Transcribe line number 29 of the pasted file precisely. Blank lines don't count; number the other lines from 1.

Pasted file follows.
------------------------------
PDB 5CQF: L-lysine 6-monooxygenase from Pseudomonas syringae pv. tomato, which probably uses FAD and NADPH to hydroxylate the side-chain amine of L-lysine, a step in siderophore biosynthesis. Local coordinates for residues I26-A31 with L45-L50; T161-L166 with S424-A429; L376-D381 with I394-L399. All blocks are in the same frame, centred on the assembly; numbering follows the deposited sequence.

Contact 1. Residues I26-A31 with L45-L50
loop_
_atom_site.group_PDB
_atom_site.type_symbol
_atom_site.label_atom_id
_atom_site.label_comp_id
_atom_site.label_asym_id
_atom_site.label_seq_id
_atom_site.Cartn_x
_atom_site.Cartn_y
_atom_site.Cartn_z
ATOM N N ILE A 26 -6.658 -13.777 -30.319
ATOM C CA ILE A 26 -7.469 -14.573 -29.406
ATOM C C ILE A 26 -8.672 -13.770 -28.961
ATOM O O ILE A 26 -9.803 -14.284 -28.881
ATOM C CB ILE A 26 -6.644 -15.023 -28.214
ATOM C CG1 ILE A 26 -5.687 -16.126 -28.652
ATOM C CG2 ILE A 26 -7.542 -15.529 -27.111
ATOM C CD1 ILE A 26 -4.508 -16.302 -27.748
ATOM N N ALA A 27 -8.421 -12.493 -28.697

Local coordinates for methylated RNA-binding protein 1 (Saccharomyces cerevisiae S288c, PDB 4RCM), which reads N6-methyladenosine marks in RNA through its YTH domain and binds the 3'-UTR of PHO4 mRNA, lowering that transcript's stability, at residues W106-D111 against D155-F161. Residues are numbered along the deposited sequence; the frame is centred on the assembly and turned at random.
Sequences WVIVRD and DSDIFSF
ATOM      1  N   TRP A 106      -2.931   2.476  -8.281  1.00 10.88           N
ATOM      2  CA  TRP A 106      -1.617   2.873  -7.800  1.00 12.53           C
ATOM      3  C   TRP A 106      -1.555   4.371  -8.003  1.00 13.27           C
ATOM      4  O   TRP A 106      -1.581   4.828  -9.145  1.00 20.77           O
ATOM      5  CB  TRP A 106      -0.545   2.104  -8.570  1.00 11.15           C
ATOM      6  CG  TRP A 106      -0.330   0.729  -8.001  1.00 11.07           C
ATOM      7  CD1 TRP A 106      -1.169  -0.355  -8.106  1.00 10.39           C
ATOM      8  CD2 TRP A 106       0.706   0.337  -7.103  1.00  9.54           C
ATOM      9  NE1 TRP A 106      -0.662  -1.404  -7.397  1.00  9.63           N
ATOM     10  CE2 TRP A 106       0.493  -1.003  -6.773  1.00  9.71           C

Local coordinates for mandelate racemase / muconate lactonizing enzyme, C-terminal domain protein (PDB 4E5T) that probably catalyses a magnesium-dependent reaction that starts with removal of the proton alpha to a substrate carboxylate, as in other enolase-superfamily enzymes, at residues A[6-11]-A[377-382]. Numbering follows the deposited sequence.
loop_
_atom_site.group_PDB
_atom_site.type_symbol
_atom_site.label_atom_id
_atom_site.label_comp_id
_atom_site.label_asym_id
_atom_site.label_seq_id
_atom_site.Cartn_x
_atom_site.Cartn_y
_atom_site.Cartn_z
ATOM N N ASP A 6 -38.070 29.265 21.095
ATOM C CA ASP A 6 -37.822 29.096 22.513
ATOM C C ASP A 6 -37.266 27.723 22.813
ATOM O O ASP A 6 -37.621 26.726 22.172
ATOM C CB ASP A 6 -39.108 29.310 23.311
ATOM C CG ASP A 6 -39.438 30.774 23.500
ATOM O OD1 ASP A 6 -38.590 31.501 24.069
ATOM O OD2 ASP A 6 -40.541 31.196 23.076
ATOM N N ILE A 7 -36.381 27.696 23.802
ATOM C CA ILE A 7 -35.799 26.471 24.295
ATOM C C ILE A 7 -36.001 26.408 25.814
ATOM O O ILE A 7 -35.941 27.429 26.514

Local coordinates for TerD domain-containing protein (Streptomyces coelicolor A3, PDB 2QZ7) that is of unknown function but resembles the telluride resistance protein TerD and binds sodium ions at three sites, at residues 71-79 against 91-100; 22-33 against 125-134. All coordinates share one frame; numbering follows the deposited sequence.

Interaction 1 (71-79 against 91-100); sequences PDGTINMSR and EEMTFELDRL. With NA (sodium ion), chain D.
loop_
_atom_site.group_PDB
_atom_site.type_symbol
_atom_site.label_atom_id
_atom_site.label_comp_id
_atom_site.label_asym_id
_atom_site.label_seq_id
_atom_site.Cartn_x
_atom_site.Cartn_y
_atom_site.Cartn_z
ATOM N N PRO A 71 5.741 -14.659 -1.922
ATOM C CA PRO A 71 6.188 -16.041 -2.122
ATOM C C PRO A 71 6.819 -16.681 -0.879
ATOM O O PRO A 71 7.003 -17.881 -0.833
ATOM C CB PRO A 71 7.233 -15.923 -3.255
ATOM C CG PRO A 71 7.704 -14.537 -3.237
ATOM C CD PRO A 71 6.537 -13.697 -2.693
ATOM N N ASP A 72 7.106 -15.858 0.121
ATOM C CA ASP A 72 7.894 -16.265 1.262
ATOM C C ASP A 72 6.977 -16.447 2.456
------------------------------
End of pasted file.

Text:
ATOM      6  CG  TRP A 106      -0.330   0.729  -8.001  1.00 11.07           C